Scenario Two: Unlikely (approximately 25% within the next year)

An earthquake smaller than the mainshock and between magnitude 7.0 to magnitude 7.8 will occur. There are numerous mapped faults in the North Canterbury, Marlborough, Cook Strait and Southern North Island areas capable of such an earthquake. It may also occur on an unmapped fault. This earthquake may be onshore or offshore but close enough to cause severe shaking on land. This scenario includes the possibility of an earthquake in the Hikurangi Subduction Zone. Earthquakes originating from here or in the Cook Strait have the potential to generate localised tsunami. The Hawke’s Bay earthquake sequence in 1931 provides an analogy to scenario two, as a magnitude 7.3 aftershock occurred approximately 2 weeks after the initial magnitude 7.8 earthquake.

Scenario Three: Very unlikely (5% within the next year)

A much less likely scenario than the previous two scenarios is that recent earthquake activity will trigger an earthquake larger than the magnitude 7.8 mainshock. This includes the possibility for an earthquake of greater than magnitude 8.0, which could be on the plate interface (where the Pacific Plate meets the Australian Plate). Although it is still very unlikely, the chances of this occurring have increased since before the magnitude 7.8 earthquake, and have also been also been slightly increased by the slow-slip events.

Initially our scenarios covered what might happen over the next 30 days, but we are now shifting to covering what might happen over the next year. This is because the aftershocks are generally becoming smaller and less frequent (decaying) over time, and this lower aftershock rate increases the uncertainty of what might happen over shorter time periods. The change in forecast does not hugely affect the scenarios at the moment; we will review these again later in the year. While we will continue to update the aftershock probabilities regularly, we will not update the scenarios as often.

Can't get enough technical information? Here's the fine print on how we model aftershock probabilities.

Aftershock shaking forecasts


We have also calculated the probability of damaging earthquake shaking from aftershocks over the next year (starting 19 June 2017). Damaging earthquake shaking is defined as MM7 on the Modified Mercalli Intensity (MMI) scale. The MMI scale is different to earthquake magnitude – it describes the intensity and impacts of the shaking, which depend on the magnitude of the earthquake, how far away the earthquake was and the type of ground you are on. At MM7 intensity shaking levels it is difficult to stand, furniture and appliances move, contents are damaged, there is minor building damage and liquefaction can occur in susceptible sediments.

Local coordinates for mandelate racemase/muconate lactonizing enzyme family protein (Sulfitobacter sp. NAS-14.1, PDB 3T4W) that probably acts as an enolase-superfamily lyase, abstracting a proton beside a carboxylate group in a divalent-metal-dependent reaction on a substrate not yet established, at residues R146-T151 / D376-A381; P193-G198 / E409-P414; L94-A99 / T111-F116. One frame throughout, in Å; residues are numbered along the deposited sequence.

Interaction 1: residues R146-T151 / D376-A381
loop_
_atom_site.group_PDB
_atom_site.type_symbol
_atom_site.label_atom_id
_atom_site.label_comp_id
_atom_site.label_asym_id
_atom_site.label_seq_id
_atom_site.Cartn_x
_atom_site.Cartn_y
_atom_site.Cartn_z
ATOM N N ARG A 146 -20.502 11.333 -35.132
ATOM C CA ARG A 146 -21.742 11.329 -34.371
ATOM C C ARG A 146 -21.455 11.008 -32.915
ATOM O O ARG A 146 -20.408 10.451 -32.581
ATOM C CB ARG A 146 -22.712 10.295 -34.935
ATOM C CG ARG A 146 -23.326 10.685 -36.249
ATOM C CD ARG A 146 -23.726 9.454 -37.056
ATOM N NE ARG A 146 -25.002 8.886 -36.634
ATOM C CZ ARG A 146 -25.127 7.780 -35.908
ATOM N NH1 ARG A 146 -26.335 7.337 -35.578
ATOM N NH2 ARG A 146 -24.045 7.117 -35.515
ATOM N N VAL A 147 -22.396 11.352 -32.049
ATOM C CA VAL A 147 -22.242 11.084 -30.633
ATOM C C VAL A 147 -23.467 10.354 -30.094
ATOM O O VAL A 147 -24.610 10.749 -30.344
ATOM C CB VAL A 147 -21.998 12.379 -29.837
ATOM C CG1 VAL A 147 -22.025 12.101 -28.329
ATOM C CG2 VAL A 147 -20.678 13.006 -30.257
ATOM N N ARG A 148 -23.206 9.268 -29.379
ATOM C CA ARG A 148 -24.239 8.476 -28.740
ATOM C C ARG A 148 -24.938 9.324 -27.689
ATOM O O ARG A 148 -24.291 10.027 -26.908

The maps show the probability of MM7 shaking within the aftershock region, which includes Wellington. Over the next year the probability of MM7 shaking around the wider Kaikoura/northern area is around 20%. In comparison, the probability of MM7 shaking in the Wellington area is around 3% (dark blue) in the next year. While this probability is considerably lower in Wellington than in the areas around Kaikoura, it is possible for shaking similar to what occurred during the mainshock to happen again in Wellington.

Christchurch's aftershock probabilities are not greatly affected by the magnitude 7.8 Kaikoura earthquake. The most recent update of the Christchurch aftershock probabilities are here. We update the Christchurch aftershock probabilities annually, as now they do not change much from month to month.

MM7 1yr Aftershock Forecast Map 2017 06 19

MM7 1yr Aftershock Forecast Map 2017 06 19

MM7 1yr Aftershock Forecast Map 2017 06 19 Wgtn

MM7 1yr Aftershock Forecast Map 2017 06 19 Wgtn

Tsunami and landslide hazards


A tsunami was created by the magnitude 7.8 Kaikoura earthquake, and our scientists are still analysing the tsunami data and collecting information on its impacts. Remember, if an earthquake is too strong to stand up in, or lasts longer than a minute, move inland or to higher ground immediately. Do not wait for a siren or an official warning.

The earthquake also caused tens of thousands of landslides in North Canterbury, Kaikoura and Marlborough. These landslides remain dangerous and can move at any time. Please be careful around landslides and cracks in slopes. Heavy rain can pick up and carry landslide material and cause debris flows and debris floods (flash floods). Landslides have also dammed several rivers. These dams could breach, particularly in heavy rain. Please be careful and avoid riverbeds downstream of dams.

Take care of yourselves and others – physically and mentally


Earthquakes can be scary. It is normal and okay to be a bit scared about things that are scary. But the best thing you can do is take action and be prepared.

You can follow our friends at the Ministry of Civil Defence & Emergency Management on Twitter and Facebook for the latest earthquake and tsunami preparedness information. EQC also have a great guide to Quake Safe your home. You can also follow your regional Civil Defence Emergency Management Groups. If you are anxious about the earthquakes and this is affecting your ability to go about your daily life the All Right? Hotline (0800-777-846) is a great resource where you can talk about any anxieties or concerns that you have regarding the earthquakes. Remember to also seek support with friends and family, and to take time out to do things you enjoy.